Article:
Solar power and electric cars could halt fossil fuels by 2020
Fossil fuels will soon be a thing of the past as renewable energy sources are being embraced globally and the technologies behind electric cars, solar and wind power make them less costly to consumers.
The coal and oil industries are seriously underestimating the impact the renewable energy industry is making on the world. Technological advances have resulted in innovative manufacturing and less costly production methods, making end products in the electric vehicles and the solar and wind energy sector more affordable.
The world really is embracing renewable energy. And as Digital Journal reported in November, nanotechnology is now being tested as a means of transforming sunlight into thermal energy.
In October 2016, Digital Journal reported on the first steps being taken to generate lower cost ‘green’ electricity through a combination of concentrating solar power and thermoelectric materials.
Electric vehicles are taking to the road
Continuing research, innovation and emerging technology, such as using printable solar photovoltaics in the production of electric cars will see EVs making up as much as a third of the world’s road transportation by 2035, according to a new report by the Grantham Institute at Imperial College London and the Carbon Tracker Initiative.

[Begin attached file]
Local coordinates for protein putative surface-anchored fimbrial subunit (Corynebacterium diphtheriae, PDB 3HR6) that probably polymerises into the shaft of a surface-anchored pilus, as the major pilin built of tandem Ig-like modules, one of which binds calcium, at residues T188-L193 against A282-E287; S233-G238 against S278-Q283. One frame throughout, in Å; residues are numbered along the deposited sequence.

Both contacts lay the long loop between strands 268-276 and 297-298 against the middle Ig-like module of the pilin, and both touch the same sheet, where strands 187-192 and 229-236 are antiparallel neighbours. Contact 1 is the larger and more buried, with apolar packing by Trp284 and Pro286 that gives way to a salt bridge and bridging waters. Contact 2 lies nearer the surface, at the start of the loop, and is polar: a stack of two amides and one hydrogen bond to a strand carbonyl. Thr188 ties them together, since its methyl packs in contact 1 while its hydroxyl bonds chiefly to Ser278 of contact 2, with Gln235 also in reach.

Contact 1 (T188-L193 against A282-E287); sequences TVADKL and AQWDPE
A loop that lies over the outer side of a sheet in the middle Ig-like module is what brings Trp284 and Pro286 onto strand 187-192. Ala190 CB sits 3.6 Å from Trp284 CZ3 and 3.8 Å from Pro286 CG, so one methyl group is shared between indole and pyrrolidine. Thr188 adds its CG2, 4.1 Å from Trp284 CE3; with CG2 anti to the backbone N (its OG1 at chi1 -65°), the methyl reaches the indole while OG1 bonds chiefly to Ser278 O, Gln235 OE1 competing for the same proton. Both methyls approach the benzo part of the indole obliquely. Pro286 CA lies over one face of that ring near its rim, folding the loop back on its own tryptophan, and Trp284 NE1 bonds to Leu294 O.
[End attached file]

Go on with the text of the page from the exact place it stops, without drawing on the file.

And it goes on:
Luke Sussams, a senior researcher at Carbon Tracker, said: “Electric vehicles and solar power are game changers that the fossil fuel industry consistently underestimates.” James Leaton, head of research at Carbon Tracker adds “There are a number of low-carbon technologies about to achieve critical mass decades before some companies expect.”
Solar power costs have dropped almost 85 percent over the last seven years, reports the Guardian. Less costly solar panels could supply 23 percent of global power generation by 2040 and 29 percent by 2050, significantly putting a dent on natural gas and basically phasing out fossil fuels entirely.
According to the International Renewable Energy Agency (IRENA), wind energy globally has increased has increased from 73,281 MW in 2006 to 416,638 MW in 2016, including offshore wind energy seeing an increase from 993 MW in 2006 to 11,712 MW in 2016, a very respectable figure.
Solar energy also showed increased usage globally, going from 6,496 MW in 2006 to 223,948 MW in 2015. Solar photovoltaic also saw a striking increase globally, going from 6,083 MW in 2006 to 219,297 in 2015. And these figures don’t include bioenergy, geothermal energy or other types of renewables.
And even though the Trump administration has created fears of the U.S. pulling out of the Climate Change pact, and promising to resurrect the coal industry in this country, it will end up being an empty gesture on his part because renewables are the wave of the future.